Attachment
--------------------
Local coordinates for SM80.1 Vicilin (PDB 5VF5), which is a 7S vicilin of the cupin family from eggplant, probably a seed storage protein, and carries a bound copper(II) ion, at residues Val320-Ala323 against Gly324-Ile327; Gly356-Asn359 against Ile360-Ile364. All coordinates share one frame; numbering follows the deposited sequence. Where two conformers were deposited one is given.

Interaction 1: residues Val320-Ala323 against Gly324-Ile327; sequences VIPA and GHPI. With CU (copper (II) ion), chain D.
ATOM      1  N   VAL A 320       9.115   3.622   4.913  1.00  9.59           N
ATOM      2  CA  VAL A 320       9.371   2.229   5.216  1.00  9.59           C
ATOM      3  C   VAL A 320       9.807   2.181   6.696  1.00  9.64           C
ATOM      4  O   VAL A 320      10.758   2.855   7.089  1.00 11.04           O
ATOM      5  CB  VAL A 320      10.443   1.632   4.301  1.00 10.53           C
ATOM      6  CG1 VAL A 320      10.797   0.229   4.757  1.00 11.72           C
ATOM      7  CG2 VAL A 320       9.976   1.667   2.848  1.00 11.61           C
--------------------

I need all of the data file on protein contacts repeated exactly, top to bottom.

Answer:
Local coordinates for SM80.1 Vicilin (PDB 5VF5), which is a 7S vicilin of the cupin family from eggplant, probably a seed storage protein, and carries a bound copper(II) ion, at residues Val320-Ala323 against Gly324-Ile327; Gly356-Asn359 against Ile360-Ile364. All coordinates share one frame; numbering follows the deposited sequence. Where two conformers were deposited one is given.

Interaction 1: residues Val320-Ala323 against Gly324-Ile327; sequences VIPA and GHPI. With CU (copper (II) ion), chain D.
ATOM      1  N   VAL A 320       9.115   3.622   4.913  1.00  9.59           N
ATOM      2  CA  VAL A 320       9.371   2.229   5.216  1.00  9.59           C
ATOM      3  C   VAL A 320       9.807   2.181   6.696  1.00  9.64           C
ATOM      4  O   VAL A 320      10.758   2.855   7.089  1.00 11.04           O
ATOM      5  CB  VAL A 320      10.443   1.632   4.301  1.00 10.53           C
ATOM      6  CG1 VAL A 320      10.797   0.229   4.757  1.00 11.72           C
ATOM      7  CG2 VAL A 320       9.976   1.667   2.848  1.00 11.61           C